We have to remember that each season there are large fleets of cruisers, canoes and other boats on the Shannon and the Erne. Together they make up the longest unbroken navigable waterway in western Europe. Well sold, the number of people using this waterway could be doubled or quadrupled. There is hardly another place on the planet where you could find a navigable river, lake and canal, with such a wealth of fishing, wildlife, unspoilt countryside, very little noise or deleterious effects of industrialisation. The clean unpolluted surface water from very high rainfall — something we often do not speak very highly of — makes the whole system unique.

Arising from their surveys, Bord Fáilte point out that an inland water holiday is one of the most popular among our continental tourists. There is an interesting table in the environmental impact study published by the ESB. They quote a survey carried out on the motivation of tourists who holiday on United Kingdom waterways. Ninety five per cent of those surveyed said they preferred cruising or boating holidays because they were very relaxing; 94 per cent said that kind of holiday enabled them to enjoy the countryside; 75 per cent said boating and cruising was a very important outdoor activity; and 67 per cent said they took their vacations on the waterways to observe wildlife and flora and fauna.

It has been said that the existing Shannon waterway is a paradise for fishermen and reopening of the canal will greatly extend this facility. The Woodford River is a rich source of all kinds of coarse fishing; there are excellent fish stocks in the lakes through which the navigation will pass; and of these lakes, Lake Garadice, is one of the most beautiful inland lakes in Ireland.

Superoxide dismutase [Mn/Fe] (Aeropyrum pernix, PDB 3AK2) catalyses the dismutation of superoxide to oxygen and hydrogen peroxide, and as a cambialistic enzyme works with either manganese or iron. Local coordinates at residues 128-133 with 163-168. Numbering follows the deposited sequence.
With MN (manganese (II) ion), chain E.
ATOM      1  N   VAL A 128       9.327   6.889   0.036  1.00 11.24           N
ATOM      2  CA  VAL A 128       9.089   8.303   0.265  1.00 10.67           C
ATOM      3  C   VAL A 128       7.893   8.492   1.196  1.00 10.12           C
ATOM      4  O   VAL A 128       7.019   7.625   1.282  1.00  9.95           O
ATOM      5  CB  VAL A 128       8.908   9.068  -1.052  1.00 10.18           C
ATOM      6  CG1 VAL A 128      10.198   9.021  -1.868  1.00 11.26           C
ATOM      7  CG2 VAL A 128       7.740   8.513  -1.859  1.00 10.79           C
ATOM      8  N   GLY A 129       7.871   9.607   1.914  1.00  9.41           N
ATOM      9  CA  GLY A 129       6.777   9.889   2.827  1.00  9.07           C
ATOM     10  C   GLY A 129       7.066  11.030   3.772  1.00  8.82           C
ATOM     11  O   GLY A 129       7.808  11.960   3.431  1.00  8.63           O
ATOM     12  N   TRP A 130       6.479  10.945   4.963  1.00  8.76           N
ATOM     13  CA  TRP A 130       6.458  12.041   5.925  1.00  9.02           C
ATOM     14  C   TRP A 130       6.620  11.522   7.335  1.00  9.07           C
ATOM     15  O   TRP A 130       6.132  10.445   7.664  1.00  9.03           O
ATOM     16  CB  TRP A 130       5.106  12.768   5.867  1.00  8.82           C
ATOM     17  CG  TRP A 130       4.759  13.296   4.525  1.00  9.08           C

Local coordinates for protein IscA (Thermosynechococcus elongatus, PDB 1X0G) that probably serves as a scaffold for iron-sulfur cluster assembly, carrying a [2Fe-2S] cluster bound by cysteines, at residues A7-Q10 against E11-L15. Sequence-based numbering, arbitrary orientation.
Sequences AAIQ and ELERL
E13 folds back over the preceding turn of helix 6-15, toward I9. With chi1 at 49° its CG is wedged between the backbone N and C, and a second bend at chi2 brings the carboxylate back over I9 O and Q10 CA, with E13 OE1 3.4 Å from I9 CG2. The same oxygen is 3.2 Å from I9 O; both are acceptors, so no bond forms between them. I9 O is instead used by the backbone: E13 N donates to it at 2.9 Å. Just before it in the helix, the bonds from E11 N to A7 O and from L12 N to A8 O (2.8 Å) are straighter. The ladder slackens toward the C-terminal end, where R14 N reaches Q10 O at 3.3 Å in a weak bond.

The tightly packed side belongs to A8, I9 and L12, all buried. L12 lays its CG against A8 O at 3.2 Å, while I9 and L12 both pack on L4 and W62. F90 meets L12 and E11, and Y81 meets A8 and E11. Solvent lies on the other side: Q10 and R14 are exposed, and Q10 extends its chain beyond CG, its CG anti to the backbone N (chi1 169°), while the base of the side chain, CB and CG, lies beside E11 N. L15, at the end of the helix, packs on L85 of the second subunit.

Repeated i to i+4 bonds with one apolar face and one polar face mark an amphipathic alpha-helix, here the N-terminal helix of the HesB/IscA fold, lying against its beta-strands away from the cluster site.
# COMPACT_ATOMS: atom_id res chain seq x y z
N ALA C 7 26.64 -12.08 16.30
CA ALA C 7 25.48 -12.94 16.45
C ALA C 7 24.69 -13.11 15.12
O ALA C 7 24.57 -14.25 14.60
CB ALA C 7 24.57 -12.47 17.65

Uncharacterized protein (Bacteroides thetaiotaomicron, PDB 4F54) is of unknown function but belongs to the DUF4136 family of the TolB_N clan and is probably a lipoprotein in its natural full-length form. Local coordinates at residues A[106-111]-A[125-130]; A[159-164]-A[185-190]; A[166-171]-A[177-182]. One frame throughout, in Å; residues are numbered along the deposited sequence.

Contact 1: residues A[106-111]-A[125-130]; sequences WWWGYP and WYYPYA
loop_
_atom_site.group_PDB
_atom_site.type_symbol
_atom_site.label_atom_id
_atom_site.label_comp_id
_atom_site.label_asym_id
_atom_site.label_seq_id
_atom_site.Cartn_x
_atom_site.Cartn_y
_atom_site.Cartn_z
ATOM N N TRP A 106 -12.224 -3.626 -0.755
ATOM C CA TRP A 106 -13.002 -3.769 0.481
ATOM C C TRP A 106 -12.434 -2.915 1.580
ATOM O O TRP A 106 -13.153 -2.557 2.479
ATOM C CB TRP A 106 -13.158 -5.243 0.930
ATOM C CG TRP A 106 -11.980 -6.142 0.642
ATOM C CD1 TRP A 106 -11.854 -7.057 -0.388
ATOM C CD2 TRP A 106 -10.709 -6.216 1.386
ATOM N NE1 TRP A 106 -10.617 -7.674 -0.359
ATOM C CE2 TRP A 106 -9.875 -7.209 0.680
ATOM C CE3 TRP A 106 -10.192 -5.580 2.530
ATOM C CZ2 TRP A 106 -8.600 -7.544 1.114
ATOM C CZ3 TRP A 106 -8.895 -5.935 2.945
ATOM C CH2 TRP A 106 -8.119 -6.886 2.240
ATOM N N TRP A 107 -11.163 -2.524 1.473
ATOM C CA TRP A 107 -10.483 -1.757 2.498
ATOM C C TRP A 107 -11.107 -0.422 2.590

The construction work on the project will provide much needed employment in this region. The creation of perhaps 150 new jobs locally is bound to have a very beneficial effect in an area where nowadays job creation is never heard of but job losses are an everyday experience. When it comes to the construction work on this project, it is important that we do things right and that there is no delay in providing the necessary finance to put in train all the facilities that will be needed. It is most important — I say this from my experience of the Shannon in County Roscommon and the difficulties we have had trying to get some basic facilities at mooring points along the main stem of the Shannon which flows for almost 80 miles on one side of the constituency that I represent — that moorings be provided in little villages like Leitrim where the canal starts and small towns like Keshcarrigan, Ballinamore, Ballyconnell. It is also important that there be mooring points and tie-up points along the lakes — Lake Garadice, St. John's Lake and others — and that basic facilities be provided. For instance, a tap with clean running water should be provided at each mooring point and, above all, there should be enough mooring points to facilitate all the boats so that they do not have to go to a much larger area. Telephone kiosks should be provided in these places to facilitate foreign tourists. Because our telephone system is now digitalised, it is one of the best in the world. We should not have to argue with Telecom Éireann when the job is finished as to whether a telephone kiosk would be viable. Provision for a kiosk should be provided at the construction stage. There should also be provision for another very basic amenity a public toilet, at all these places.